Archive for the ‘health’ Category


Sustainable Sleep

January 5, 2008

New years mean new resolutions, and with the pace of the typical schedule, it can be difficult to fit additional activities into each day. However, I offer one resolution that may even make the others easier to keep:

Practice Sustainable Sleep. I know, it may not seem like environmentalism in the traditional sense, but maintaining a sustainable lifestyle allows you to operate more efficiently, and have a higher quality of life. According to the National Sleep Foundation, the loss of even a few hours of sleep each night can cause difficulties with anxiety, mood, and health and impair alertness and motor skills.

“Daytime alertness and memory are impaired by the loss of eight hours of sleep, especially when sleep loss is sustained over a few nights.

“University of Pennsylvania researchers found that when study subjects were only allowed to sleep 4.5 hours a night for one week, they reported feeling more stressed, angry, sad, and mentally exhausted, with overall scores for mood and vigor declining steadily during the test period. “ (both via this NSF PDF)

So start sleeping. Each person requires a different amount of sleep to function at their best, and it can vary over seasons and years. The best way to find out how much is right for you is to simply start sleeping. Go to bed early enough that you can get 9-10 hours of sleep before your alarm would wake you, more if possible. If you wake up naturally before your alarm, get up and begin your day. While the first several days will see you sleeping far more than you thought was necessary, eventually your body will even out to somewhere in the 7-9 hour range.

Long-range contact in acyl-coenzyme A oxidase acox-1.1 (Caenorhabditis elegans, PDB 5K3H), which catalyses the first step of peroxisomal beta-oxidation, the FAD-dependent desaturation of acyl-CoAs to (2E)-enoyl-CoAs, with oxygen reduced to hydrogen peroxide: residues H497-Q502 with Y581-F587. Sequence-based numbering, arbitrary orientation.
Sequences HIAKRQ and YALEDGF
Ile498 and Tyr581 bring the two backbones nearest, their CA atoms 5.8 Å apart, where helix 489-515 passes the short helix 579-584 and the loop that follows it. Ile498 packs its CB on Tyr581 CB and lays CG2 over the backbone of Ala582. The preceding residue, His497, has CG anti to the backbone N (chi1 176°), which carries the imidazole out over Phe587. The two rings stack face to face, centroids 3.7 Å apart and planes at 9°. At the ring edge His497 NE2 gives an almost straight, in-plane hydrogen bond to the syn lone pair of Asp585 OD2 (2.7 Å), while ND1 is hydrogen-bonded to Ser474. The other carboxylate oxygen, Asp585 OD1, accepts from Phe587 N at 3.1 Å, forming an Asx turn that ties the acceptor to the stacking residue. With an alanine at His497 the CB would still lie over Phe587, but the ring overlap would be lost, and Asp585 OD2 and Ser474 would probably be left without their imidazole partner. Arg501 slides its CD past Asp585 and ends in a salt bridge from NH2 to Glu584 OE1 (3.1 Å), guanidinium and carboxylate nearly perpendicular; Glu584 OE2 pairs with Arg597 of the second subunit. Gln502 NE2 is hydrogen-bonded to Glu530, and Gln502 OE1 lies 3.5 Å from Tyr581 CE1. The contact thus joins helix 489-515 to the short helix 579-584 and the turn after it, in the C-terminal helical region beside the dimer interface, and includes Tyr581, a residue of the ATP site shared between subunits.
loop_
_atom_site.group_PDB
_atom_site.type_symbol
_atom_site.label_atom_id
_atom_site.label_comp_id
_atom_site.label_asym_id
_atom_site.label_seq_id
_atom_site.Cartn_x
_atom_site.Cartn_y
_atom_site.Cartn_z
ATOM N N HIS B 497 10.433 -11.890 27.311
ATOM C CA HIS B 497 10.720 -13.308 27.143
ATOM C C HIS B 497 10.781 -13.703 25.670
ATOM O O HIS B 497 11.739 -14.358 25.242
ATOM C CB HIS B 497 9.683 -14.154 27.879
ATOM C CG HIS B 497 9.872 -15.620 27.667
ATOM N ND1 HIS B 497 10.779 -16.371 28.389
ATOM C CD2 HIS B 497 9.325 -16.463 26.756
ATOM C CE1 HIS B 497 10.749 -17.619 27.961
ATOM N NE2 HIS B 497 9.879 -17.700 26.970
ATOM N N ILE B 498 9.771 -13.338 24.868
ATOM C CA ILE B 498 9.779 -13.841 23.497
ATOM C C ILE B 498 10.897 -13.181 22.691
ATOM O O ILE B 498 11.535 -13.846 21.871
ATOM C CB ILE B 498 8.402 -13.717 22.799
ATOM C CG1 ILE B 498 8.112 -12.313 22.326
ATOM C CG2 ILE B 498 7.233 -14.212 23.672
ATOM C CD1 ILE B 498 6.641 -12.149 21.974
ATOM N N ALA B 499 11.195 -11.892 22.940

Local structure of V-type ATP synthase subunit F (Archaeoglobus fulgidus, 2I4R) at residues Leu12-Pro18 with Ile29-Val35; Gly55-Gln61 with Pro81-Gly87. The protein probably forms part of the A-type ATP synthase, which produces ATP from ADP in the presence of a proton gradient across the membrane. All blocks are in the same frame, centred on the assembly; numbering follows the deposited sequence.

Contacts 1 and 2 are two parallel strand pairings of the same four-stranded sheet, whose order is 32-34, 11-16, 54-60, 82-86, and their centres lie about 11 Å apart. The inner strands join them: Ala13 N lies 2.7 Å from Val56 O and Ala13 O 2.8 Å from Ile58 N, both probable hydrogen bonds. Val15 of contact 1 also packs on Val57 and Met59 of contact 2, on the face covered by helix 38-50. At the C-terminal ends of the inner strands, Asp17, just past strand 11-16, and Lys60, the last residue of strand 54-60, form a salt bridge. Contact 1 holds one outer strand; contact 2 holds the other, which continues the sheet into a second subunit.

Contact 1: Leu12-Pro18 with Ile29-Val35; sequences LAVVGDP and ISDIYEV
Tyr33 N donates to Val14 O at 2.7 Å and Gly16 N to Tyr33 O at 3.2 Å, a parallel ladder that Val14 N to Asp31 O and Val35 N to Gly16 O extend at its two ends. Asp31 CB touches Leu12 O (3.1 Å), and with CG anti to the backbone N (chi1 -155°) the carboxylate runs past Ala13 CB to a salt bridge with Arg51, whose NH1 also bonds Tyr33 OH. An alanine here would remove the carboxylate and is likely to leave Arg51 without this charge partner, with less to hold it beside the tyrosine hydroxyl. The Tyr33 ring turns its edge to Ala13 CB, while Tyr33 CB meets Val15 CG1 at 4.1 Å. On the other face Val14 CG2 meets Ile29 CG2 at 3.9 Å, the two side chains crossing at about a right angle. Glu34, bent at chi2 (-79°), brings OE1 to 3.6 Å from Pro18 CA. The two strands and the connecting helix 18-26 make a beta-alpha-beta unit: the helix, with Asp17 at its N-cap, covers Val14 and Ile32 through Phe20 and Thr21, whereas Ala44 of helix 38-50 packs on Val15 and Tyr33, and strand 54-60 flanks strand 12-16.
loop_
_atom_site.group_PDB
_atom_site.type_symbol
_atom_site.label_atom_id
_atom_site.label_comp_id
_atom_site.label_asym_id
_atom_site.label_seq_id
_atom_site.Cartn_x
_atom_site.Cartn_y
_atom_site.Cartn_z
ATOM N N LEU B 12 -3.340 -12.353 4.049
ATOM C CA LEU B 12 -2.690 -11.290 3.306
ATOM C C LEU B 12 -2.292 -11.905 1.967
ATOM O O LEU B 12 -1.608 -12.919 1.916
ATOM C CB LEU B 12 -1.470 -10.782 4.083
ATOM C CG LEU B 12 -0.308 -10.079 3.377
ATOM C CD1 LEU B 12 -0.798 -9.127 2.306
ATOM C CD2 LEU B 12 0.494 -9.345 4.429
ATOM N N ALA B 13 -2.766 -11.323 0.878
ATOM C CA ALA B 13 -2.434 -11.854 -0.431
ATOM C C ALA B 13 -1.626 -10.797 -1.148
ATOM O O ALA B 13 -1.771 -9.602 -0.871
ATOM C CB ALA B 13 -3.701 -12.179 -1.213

Stick to this resolution with these sleep tips from the NSF. The quick summary is to make sure you allot plenty of time to relax and sleep, and give yourself a stress free, comfortable place to sleep. These two have been a struggle for me during my time in architecture school and living in the dorm. But I’ve been making an effort this year to reduce my late nights in studio and eliminate my caffeine intake. It’s really made a difference in decreasing my overall stress level.

What are your sustainable resolutions? (photo via)


Tea Time

December 29, 2007